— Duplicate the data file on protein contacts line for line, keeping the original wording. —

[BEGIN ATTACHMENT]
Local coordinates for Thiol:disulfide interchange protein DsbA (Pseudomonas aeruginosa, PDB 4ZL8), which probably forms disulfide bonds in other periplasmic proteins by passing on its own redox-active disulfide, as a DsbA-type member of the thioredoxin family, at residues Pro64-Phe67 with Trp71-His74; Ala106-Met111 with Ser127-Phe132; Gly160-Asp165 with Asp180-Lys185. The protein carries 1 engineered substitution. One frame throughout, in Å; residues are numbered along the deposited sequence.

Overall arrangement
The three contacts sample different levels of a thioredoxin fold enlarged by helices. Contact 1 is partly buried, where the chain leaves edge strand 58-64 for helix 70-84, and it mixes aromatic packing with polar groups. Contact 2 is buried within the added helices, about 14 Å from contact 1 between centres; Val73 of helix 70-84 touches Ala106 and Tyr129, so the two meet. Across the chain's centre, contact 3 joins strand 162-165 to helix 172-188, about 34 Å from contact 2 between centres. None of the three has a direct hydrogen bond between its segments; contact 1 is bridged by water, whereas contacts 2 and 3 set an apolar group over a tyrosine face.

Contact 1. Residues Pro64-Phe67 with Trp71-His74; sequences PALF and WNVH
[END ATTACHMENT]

Local coordinates for Thiol:disulfide interchange protein DsbA (Pseudomonas aeruginosa, PDB 4ZL8), which probably forms disulfide bonds in other periplasmic proteins by passing on its own redox-active disulfide, as a DsbA-type member of the thioredoxin family, at residues Pro64-Phe67 with Trp71-His74; Ala106-Met111 with Ser127-Phe132; Gly160-Asp165 with Asp180-Lys185. The protein carries 1 engineered substitution. One frame throughout, in Å; residues are numbered along the deposited sequence.

Overall arrangement
The three contacts sample different levels of a thioredoxin fold enlarged by helices. Contact 1 is partly buried, where the chain leaves edge strand 58-64 for helix 70-84, and it mixes aromatic packing with polar groups. Contact 2 is buried within the added helices, about 14 Å from contact 1 between centres; Val73 of helix 70-84 touches Ala106 and Tyr129, so the two meet. Across the chain's centre, contact 3 joins strand 162-165 to helix 172-188, about 34 Å from contact 2 between centres. None of the three has a direct hydrogen bond between its segments; contact 1 is bridged by water, whereas contacts 2 and 3 set an apolar group over a tyrosine face.

Contact 1. Residues Pro64-Phe67 with Trp71-His74; sequences PALF and WNVH